New ‘revenge porn’ laws bring tougher penalties.

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New ‘revenge porn’ laws bring tougher penalties.

Photo by Marco Verch (CC BY)

Photo by Marco Verch (CC BY)

Photo by Marco Verch (CC BY)

Malcolm Coleman, Reporter

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The Western Australian parliament has recently joined other states across Australia in introducing new legislation on ‘revenge porn’, the non-consensual sharing of intimate images.

Federal laws passed in August 2018  made some cyber image sharing activities into criminal offences, meaning that police can get involved and offenders can be sentenced to prison terms of up to seven years and hefty fines.

The WA Parliament followed suit in February and passed its own Criminal Law Amendment (Intimate Images) Bill that makes the non-consensual distribution of intimate images, or ‘revenge porn’, a crime which attracts jail time of either 18 months or three years and/or a fine of up to $18,000.

The WA laws work together with the Federal laws to provide greater protection.

The new laws will provide courts with more power in ordering anybody charged with such an offence to remove or destroy their content. WA Attorney General Mr John Quigley said the laws extended beyond revenge porn involving actual photos of victims, to cases which included photo-shopped images.

“This is where the person’s face is taken and placed on a pornographic photo and then distributed … It is not only degrading and dehumanising, it also violates the rights of personal privacy and dignity.”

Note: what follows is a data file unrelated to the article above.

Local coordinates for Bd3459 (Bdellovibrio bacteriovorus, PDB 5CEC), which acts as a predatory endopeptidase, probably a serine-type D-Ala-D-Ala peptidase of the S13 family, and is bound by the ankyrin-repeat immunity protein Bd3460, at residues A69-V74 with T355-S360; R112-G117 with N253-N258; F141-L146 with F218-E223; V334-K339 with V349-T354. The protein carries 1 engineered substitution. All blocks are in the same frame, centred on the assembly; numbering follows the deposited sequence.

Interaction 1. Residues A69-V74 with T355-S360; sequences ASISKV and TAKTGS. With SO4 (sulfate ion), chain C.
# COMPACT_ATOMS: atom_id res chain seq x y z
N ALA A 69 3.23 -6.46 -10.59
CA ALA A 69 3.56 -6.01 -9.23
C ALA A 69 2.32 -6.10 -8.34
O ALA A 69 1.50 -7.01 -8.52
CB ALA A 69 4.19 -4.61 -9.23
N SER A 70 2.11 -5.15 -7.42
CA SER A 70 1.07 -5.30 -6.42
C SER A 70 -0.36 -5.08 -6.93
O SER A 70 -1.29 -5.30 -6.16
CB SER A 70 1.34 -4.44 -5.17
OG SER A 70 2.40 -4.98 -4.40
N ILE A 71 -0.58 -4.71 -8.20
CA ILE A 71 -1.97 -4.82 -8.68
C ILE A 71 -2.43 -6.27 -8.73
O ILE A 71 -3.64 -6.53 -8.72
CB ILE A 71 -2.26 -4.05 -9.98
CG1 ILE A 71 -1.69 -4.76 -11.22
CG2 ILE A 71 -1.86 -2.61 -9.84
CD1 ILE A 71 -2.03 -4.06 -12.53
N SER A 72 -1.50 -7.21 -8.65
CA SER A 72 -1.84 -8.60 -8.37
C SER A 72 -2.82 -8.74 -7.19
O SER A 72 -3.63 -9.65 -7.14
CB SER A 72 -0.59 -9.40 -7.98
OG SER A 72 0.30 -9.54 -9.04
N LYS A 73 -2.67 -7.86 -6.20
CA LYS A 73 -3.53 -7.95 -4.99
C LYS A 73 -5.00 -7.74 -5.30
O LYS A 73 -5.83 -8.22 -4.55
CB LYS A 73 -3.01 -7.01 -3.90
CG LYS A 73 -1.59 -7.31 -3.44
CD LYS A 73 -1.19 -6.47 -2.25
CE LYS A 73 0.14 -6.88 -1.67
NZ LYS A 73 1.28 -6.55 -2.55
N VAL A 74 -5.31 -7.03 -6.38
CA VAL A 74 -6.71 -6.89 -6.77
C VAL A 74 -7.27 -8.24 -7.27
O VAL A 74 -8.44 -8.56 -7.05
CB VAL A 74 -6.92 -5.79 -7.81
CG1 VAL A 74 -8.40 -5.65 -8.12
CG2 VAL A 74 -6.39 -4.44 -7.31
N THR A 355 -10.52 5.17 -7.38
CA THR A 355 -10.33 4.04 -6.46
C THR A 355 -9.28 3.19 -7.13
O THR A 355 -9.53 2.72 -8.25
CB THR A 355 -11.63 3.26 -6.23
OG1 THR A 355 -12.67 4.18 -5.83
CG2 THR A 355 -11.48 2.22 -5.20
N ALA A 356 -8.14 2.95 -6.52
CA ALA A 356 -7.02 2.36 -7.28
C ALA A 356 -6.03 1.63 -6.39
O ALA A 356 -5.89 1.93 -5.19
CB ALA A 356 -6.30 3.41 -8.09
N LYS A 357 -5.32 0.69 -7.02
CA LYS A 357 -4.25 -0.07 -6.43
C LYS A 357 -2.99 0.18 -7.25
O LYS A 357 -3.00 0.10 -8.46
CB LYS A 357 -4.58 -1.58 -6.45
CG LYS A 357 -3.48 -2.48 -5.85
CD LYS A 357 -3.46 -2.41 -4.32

Quigley also argued that this kind of image-based abuse causes profound damage. The victims carry damage to their reputation and interpersonal relationships, from mental health problems to education and employment prospects also being affected.

The risk of the victim speaking out, has in some cases, resulted in them being subjected to more online harassment or intimidation. In addition, the behaviour of the victims in too many cases in the past has been brought into question.

This is why new laws have been enacted to hold perpetrators to account and to punish them for their harmful actions.

The new State and Federal laws now give more power to the police and the courts to hold perpetrator’s accountable for the harm they have caused.

Quigley explained that the new WA laws do three things.

Firstly, a new offence has been created through the non-consensual distribution of intimate images. The second factor is that it empowers courts to order the person charged to destroy or remove such images. The third is that it ensures that existing ‘threat’ offences apply to a threat to distribute an intimate image.

“So, under new Section 221BD of the criminal code, titled “Distribution of an intimate image”, the new offence at the core of this newly passed legislation carries three elements that have been established.

“There must be a distribution of an intimate image of another person, without the consent of the person depicted in the image. The reference to an intimate image “of another person” ensures that there is no such offence taking place when a person distributes an image only of himself or herself,” he said.

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